Revealed: Steely McBeam actor arrested for DUI
By Jodi Weigand
Published: Wednesday, April 9, 2008,
Steely McBeam's reputation is now a bit tarnished. One of the men hired by the Steelers to play the mascot has been fired.
Kenneth Hahey, 24, of Mt. Washington was charged with drunken driving after he was stopped in the South Side in January, according to Pittsburgh municipal court records. His blood alcohol level was .166, according to a police affidavit.
Steelers spokesman David Lockett said Hahey has been "released from his duties."
Lockett said Steely McBeam will still be a part of the Steelers.
"We haven't had any discussion at all about changing that," he said. "He's still going to be out there in the community uninterrupted."
According to the criminal complaint, Hahey ran a red light while turning from Carson Street onto 10th Street about 1:45 a.m. Jan. 6. When an officer stopped Hahey, the officer detected a strong smell of alcohol and Hahey's speech was slurred and his eyes were glassy and bloodshot, the affidavit stated. Hahey failed roadside DUI tests. He was given three chances to pass the walk-and-turn test after he first complained that he was nervous and then said he wasn't on level ground.
Hahey was taken to the Allegheny County Jail because officers couldn't verify his address in order to proceed with a summons.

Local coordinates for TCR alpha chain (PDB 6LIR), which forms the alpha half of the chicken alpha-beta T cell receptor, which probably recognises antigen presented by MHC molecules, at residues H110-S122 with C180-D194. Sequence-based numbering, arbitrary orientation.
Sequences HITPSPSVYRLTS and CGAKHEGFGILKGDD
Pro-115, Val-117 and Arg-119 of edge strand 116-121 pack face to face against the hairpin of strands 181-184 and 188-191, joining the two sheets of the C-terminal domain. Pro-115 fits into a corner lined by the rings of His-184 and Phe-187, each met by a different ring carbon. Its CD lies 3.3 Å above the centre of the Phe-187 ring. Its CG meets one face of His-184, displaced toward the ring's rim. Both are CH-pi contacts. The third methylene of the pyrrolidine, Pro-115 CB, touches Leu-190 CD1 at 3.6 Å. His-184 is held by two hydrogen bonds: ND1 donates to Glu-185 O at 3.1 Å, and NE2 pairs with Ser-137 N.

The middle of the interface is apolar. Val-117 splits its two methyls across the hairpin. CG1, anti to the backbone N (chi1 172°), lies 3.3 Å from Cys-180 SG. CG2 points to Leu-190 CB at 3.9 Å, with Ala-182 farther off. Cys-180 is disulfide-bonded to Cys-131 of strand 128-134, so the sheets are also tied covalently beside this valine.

Hahey waived the charges to court Feb. 21, according to court records. He will be formally arraigned May 23.
Show commenting policy
TribLive commenting policy
You are solely responsible for your comments and by using TribLive.com you agree to our Terms of Service.
We moderate comments. Our goal is to provide substantive commentary for a general readership. By screening submissions, we provide a space where readers can share intelligent and informed commentary that enhances the quality of our news and information.
While most comments will be posted if they are on-topic and not abusive, moderating decisions are subjective. We will make them as carefully and consistently as we can. Because of the volume of reader comments, we cannot review individual moderation decisions with readers.
We value thoughtful comments representing a range of views that make their point quickly and politely. We make an effort to protect discussions from repeated comments either by the same reader or different readers.
We follow the same standards for taste as the daily newspaper. A few things we won't tolerate: personal attacks, obscenity, vulgarity, profanity (including expletives and letters followed by dashes), commercial promotion, impersonations, incoherence, proselytizing and SHOUTING. Don't include URLs to Web sites.
We do not edit comments. They are either approved or deleted. We reserve the right to edit a comment that is quoted or excerpted in an article. In this case, we may fix spelling and punctuation.
We welcome strong opinions and criticism of our work, but we don't want comments to become bogged down with discussions of our policies and we will moderate accordingly.
We appreciate it when readers and people quoted in articles or blog posts point out errors of fact or emphasis and will investigate all assertions. But these suggestions should be sent via e-mail. To avoid distracting other readers, we won't publish comments that suggest a correction. Instead, corrections will be made in a blog post or in an article.